RETURNS THU JAN 19 8|7c

Living Without a Heart?

By Meg Marinis, Director of Research | Nov 19th, 2009
A lot of people take their heartbeat for granted. They know it's there. They can put their hands over their chest and feel it beat. They can place a fingertip over their carotid or inside of their wrist and catch their pulse. They feel it speed up when they exercise or get scared. They feel it slow down when they rest.

Not Kelsey.

In Episode 610 Holidaze, poor Kelsey thought that she and Mike had plans for a fourth date. However, instead, she woke up a day later at Seattle Grace attached to a machine the size of a photocopier. And without her new heart.

Why did Kelsey have a heart transplant in the first place?

Before receiving a new heart, Kelsey suffered from cardiomyopathy—a disease that causes the heart muscle to become enlarged, or thickened. When this disease takes over, the heart cannot function as well—the heart becomes less able to pump blood throughout the body. This leads to several serious complications such as heart failure, abnormal heart rhythms, fluid build up, and pericarditis—inflammation of the heart's lining.

Some people may never even know they have an enlarged heart; unfortunately, for others, their symptoms may become quite severe, necessitating treatment, sometimes even an entire transplant (such as Kelsey's case).

And why did they take the new heart OUT?

Right before we see Kelsey onscreen in the OR at the very beginning of the episode, she came into the ER with congestive heart failure of her newly transplanted heart. They found out Kelsey had a "pseudo-aneurysm" at the suture lines of the transplant. (A pseudo-aneurysm is a leakage of blood from an artery into the surrounding tissue that may form a hematoma).

When Cristina, Teddy, and Jackson opened Kelsey up to repair the problem, they had a horrible finding—the heart tissue had started to die so quickly that it did not even resemble a heart anymore. They had no time, so Teddy did the only thing she could do: take the damaged heart out completely.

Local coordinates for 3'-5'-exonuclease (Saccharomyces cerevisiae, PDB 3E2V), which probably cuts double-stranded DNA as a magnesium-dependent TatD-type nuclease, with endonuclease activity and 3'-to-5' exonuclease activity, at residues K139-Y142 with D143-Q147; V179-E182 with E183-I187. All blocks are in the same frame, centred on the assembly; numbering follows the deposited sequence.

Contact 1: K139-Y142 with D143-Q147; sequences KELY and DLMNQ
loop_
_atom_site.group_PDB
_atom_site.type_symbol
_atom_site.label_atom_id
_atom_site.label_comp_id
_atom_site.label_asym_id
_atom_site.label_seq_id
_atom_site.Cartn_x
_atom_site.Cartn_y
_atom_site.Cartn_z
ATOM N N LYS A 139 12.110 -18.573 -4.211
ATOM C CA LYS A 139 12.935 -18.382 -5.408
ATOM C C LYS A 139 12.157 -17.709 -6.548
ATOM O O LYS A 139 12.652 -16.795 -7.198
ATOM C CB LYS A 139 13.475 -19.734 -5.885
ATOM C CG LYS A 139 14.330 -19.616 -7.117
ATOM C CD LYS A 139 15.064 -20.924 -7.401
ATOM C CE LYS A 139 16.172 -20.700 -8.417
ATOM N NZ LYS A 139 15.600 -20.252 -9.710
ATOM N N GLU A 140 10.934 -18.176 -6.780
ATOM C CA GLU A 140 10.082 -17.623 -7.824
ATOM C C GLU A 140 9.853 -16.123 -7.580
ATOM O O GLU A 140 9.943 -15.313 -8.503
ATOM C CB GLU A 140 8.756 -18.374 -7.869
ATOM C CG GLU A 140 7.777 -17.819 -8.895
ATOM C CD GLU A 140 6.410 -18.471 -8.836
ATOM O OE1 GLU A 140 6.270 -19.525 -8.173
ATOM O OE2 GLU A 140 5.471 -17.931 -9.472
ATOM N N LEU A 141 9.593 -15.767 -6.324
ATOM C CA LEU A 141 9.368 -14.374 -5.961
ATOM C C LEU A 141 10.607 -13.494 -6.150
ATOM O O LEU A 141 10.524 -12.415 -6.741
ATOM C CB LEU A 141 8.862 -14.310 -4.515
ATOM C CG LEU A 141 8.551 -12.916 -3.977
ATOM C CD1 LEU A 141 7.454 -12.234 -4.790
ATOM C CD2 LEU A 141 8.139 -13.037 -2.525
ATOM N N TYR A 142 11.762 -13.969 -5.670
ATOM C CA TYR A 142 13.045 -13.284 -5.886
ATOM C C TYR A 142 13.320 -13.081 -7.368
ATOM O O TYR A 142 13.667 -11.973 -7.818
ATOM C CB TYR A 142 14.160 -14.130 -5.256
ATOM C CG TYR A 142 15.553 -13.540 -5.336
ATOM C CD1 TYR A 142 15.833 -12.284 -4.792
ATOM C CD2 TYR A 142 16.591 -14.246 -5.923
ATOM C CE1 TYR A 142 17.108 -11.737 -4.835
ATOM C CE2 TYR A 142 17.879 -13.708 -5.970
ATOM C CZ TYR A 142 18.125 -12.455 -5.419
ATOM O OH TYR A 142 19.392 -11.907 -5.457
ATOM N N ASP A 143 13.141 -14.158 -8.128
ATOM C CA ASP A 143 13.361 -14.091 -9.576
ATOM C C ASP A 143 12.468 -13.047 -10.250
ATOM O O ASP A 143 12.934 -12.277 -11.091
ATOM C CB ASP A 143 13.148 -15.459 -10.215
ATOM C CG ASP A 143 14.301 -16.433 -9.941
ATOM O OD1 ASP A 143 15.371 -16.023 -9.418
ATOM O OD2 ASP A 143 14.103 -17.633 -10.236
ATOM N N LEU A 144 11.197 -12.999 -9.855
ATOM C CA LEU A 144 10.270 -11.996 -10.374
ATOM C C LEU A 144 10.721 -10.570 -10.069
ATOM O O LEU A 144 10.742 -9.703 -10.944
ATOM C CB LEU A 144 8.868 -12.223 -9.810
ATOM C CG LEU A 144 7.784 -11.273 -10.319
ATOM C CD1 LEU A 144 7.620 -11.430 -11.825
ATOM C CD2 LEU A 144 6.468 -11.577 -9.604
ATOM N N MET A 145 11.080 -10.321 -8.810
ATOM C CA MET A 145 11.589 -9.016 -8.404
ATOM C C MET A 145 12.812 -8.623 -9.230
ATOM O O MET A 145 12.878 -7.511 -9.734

So, how exactly did her body still pump blood?

Teddy connected two artificial pumping devices to Kelsey's blood vessels to and from her heart. Usually, without removing the heart, surgeons insert a ventricular assist device with the heart still in place; however, Teddy does things a little differently at Seattle Grace! Therefore, Kelsey's pumping devices are attached to the large console unit (the huge machine that you can see outside with her in the snow) that controls the circulation.

How long could someone live without a heart in their body?

Kelsey remained connected to the devices for approximately six weeks throughout the holidays. However, there has been an instance of a patient enduring it for four months. The psychological impact just takes a toll on the patient—Kelsey admits to her fatigue and desire to be outside in the snow, wanting to be out of the hospital bed. Now patients can be mobile, as we saw Kelsey take a trip to the ambulance bay, but she needs to stay within two feet of the console at most, due to the fairly short lines of the devices, and she can only be up and about for about an hour, because the batteries only last for about an hour when they unplug the machine.

For more information on cardiomyopathy, please visit:

http://www.nlm.nih.gov/medlineplus/cardiomyopathy.html

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